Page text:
Energy Efficient Thermal Management Of Data Centers – Data center optimization has always played an important role at headquarters. By optimizing the environmental controls of our data centers, we can reduce our environmental impact, while ensuring that people can always trust our products.
In most other complex systems, optimizing energy consumption is a process of trial and error. But experimenting with every component of a live data center is risky, as a single miscalculation can cause problems like power loss events. To ensure that our data centers are always performing at their best, we have developed a digital simulator that replicates the cooling and thermal behavior of the facilities. With our simulation, we can test control policies using AI or model predictive control – a set of algorithms that interact with the model to predict the response of the data center to certain conditions. Unlike similar systems trained on historical data, our simulator accurately represents even the most extreme circumstances, including hypothetical scenarios, and can make quantitative predictions for data centers that have yet to be built.
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Energy Efficient Thermal Management Of Data Centers
Model predictive control has proven to be a powerful optimization strategy in recent years, but it requires a highly accurate model of the system to be effective. For the best possible simulation, we maximized the strengths of two different approaches. First, we developed a physics-based model—embedding it with equations describing thermal processes relevant to our data centers—so that our simulator would respect the principles of physics when representing new situations. We have combined this method with statistical data science to leverage the knowledge we have gathered in our large fleet of data centers.
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Using measurements from the many sensors in our facilities, we can create numerical models that predict the energy consumption of the building. These models, while highly accurate, may not generalize well to situations outside of the normal operating conditions reflected in the training data.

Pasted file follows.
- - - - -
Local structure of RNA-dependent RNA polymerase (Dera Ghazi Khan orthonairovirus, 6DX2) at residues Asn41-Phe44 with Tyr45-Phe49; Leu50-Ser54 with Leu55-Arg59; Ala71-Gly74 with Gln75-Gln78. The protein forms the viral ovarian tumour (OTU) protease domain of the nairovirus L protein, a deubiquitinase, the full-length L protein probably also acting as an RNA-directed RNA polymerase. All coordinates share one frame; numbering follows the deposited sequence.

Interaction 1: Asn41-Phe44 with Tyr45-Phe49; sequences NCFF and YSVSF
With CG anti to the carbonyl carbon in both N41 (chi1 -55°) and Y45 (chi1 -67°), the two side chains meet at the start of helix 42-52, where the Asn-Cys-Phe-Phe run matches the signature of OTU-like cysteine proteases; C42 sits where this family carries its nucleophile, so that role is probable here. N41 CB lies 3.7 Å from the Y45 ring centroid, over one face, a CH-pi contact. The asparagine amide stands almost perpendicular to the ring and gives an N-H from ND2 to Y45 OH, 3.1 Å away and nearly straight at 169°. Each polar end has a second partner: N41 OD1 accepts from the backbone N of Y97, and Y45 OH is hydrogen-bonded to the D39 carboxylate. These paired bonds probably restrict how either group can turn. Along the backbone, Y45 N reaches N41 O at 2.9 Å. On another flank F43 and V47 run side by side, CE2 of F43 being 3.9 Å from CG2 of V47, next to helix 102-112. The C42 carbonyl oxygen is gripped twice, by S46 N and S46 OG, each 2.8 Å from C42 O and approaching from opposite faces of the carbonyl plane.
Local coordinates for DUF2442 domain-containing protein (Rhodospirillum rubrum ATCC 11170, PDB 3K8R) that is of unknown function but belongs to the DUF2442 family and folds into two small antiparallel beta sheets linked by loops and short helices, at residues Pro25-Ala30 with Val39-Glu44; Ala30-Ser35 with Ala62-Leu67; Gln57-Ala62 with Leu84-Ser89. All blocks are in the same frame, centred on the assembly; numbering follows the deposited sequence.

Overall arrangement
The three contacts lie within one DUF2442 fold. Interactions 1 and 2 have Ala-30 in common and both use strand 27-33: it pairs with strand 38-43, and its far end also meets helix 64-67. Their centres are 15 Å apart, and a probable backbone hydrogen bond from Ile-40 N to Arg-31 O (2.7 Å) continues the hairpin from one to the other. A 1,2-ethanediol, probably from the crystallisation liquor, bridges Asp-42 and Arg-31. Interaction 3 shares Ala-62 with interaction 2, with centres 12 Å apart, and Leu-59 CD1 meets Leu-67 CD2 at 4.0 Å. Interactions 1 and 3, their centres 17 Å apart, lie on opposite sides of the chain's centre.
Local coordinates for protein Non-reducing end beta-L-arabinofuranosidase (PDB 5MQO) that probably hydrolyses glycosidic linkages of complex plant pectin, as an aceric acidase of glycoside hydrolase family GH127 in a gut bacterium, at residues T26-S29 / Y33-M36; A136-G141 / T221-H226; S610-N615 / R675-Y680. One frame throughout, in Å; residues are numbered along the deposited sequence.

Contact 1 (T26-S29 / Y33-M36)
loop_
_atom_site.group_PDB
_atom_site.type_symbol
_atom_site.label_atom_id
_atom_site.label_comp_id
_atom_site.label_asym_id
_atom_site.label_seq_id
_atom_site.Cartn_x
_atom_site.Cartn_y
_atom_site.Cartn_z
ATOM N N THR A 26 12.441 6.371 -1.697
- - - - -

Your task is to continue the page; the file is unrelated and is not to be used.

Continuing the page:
To quantify and visualize the fluid dynamics of our data centers, Meta works extensively with detailed physics-based models called Computational Fluid Dynamics (CFD) simulations. We can study previously unseen conditions and designs with these models, but they require a significant amount of computing power, and they take a long time to run.
Thermal simulators, or gray box models, open up a realm of new opportunities beyond data science and CFD approaches. They solve thermal balance equations to describe the conditions in a single room or even a row in a facility, producing results quickly and with little input data. We can use the output to understand the responses of our data centers to extreme weather conditions or to train a reinforcement learning algorithm, an AI system that finds the optimal solution through trial and error in a virtual environment.
Our dynamic model combines first-principle physics with modeling languages, including Modelica. To simulate a particular data hall, we first need static, site-specific details about the facility’s geometry, construction materials, and HVAC, as well as its system configurations and component efficiencies. We then numerically recreate the control strategies (using the control description language) that govern the behavior of all HVAC and water equipment as functions of indoor and outdoor conditions.
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Once the tasks are completed, we can start entering data. We choose variables whose influence we want to understand, such as temperature, energy and water consumption, and describe them as a time series.
Our data science-based models are generally very accurate when predicting the thermal response of a data hall to typical temperature ranges. But to keep our services running and prevent damage to hardware, we also need to understand how data centers behave in extreme conditions that put water and power infrastructure under high stress. We do not have the necessary data to train a data science-based model to represent severe cases, but a thermal simulator can simulate these situations and predict the effects of our response strategies.
To demonstrate the capability of our simulators, we studied the response of one of our data centers to a severe winter storm in Texas in February 2021. This unprecedented multi-day winter storm began with a temperature swing of 70 degrees Celsius, dropping the temperature below freezing for 10 days and reaching up to 2 ˚F.